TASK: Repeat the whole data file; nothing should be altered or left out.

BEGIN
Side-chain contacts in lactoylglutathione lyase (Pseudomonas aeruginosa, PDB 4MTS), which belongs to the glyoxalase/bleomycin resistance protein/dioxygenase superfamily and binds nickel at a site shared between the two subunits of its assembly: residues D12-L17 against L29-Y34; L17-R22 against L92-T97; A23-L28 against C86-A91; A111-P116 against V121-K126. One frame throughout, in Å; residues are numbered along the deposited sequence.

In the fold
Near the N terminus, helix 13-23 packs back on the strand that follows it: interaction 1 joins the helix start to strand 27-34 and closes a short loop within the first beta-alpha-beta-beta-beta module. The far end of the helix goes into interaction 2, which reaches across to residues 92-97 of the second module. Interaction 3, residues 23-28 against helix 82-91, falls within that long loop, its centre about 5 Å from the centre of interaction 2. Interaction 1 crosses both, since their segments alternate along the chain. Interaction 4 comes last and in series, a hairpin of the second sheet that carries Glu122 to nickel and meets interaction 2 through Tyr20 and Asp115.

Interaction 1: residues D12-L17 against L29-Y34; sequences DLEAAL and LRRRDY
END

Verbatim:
Side-chain contacts in lactoylglutathione lyase (Pseudomonas aeruginosa, PDB 4MTS), which belongs to the glyoxalase/bleomycin resistance protein/dioxygenase superfamily and binds nickel at a site shared between the two subunits of its assembly: residues D12-L17 against L29-Y34; L17-R22 against L92-T97; A23-L28 against C86-A91; A111-P116 against V121-K126. One frame throughout, in Å; residues are numbered along the deposited sequence.

In the fold
Near the N terminus, helix 13-23 packs back on the strand that follows it: interaction 1 joins the helix start to strand 27-34 and closes a short loop within the first beta-alpha-beta-beta-beta module. The far end of the helix goes into interaction 2, which reaches across to residues 92-97 of the second module. Interaction 3, residues 23-28 against helix 82-91, falls within that long loop, its centre about 5 Å from the centre of interaction 2. Interaction 1 crosses both, since their segments alternate along the chain. Interaction 4 comes last and in series, a hairpin of the second sheet that carries Glu122 to nickel and meets interaction 2 through Tyr20 and Asp115.

Interaction 1: residues D12-L17 against L29-Y34; sequences DLEAAL and LRRRDY